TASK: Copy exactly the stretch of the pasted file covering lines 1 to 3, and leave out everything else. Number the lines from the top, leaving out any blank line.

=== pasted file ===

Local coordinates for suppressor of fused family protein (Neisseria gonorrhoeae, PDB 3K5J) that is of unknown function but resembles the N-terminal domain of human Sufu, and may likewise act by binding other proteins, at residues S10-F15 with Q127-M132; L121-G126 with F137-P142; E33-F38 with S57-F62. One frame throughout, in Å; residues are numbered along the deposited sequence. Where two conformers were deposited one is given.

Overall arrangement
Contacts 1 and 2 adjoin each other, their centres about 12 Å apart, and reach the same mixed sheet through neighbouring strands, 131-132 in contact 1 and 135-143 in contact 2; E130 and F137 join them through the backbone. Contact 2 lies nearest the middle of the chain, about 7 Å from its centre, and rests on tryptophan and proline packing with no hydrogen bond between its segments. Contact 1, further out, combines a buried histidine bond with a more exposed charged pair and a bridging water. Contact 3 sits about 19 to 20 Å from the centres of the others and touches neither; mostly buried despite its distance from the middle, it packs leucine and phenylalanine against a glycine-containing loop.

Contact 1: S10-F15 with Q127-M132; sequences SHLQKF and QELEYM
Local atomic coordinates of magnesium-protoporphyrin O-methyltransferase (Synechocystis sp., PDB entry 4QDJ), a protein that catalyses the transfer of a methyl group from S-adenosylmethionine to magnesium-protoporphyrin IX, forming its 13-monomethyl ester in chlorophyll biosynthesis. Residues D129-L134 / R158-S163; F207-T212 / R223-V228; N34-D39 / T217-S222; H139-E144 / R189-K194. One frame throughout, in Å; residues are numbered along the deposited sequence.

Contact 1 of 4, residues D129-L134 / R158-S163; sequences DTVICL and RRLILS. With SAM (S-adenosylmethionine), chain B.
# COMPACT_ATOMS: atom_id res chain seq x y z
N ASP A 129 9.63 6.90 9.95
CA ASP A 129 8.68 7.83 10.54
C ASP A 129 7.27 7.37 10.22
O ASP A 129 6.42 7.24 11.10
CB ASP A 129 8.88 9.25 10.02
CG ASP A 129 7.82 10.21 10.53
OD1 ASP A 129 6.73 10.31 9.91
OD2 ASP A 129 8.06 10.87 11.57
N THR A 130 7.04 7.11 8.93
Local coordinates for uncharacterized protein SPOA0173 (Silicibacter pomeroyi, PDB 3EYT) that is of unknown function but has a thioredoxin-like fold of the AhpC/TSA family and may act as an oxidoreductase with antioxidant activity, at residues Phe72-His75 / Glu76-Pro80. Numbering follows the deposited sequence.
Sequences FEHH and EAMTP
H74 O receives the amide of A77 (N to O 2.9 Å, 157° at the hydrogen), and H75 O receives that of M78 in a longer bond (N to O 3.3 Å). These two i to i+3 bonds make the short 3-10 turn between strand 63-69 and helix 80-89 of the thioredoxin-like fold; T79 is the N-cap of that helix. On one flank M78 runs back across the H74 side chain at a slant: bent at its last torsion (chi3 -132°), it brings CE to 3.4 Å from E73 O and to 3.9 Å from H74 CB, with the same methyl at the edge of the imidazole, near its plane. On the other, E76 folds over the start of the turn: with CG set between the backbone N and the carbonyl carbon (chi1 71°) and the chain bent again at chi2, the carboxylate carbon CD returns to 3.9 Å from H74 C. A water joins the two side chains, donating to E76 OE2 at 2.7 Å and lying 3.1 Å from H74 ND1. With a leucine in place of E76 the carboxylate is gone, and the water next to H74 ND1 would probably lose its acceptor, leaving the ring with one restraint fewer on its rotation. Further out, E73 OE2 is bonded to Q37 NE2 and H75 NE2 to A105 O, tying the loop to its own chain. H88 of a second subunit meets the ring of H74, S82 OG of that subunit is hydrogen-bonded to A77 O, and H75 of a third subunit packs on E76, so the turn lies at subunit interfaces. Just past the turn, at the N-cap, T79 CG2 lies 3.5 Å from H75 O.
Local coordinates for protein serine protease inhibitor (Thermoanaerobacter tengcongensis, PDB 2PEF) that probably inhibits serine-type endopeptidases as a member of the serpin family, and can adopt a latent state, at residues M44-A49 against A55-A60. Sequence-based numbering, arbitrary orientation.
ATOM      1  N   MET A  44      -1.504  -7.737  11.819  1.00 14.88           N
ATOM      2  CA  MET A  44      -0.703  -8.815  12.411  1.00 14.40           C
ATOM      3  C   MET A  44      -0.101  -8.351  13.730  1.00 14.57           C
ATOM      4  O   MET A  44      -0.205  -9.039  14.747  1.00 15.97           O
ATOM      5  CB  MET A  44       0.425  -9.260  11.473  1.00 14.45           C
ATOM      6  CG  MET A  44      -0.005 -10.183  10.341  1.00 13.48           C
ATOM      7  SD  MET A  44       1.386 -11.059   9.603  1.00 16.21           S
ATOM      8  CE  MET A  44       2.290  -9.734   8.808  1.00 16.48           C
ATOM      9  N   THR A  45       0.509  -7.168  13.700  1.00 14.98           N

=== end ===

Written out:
Local coordinates for suppressor of fused family protein (Neisseria gonorrhoeae, PDB 3K5J) that is of unknown function but resembles the N-terminal domain of human Sufu, and may likewise act by binding other proteins, at residues S10-F15 with Q127-M132; L121-G126 with F137-P142; E33-F38 with S57-F62. One frame throughout, in Å; residues are numbered along the deposited sequence. Where two conformers were deposited one is given.

Overall arrangement
Contacts 1 and 2 adjoin each other, their centres about 12 Å apart, and reach the same mixed sheet through neighbouring strands, 131-132 in contact 1 and 135-143 in contact 2; E130 and F137 join them through the backbone. Contact 2 lies nearest the middle of the chain, about 7 Å from its centre, and rests on tryptophan and proline packing with no hydrogen bond between its segments. Contact 1, further out, combines a buried histidine bond with a more exposed charged pair and a bridging water. Contact 3 sits about 19 to 20 Å from the centres of the others and touches neither; mostly buried despite its distance from the middle, it packs leucine and phenylalanine against a glycine-containing loop.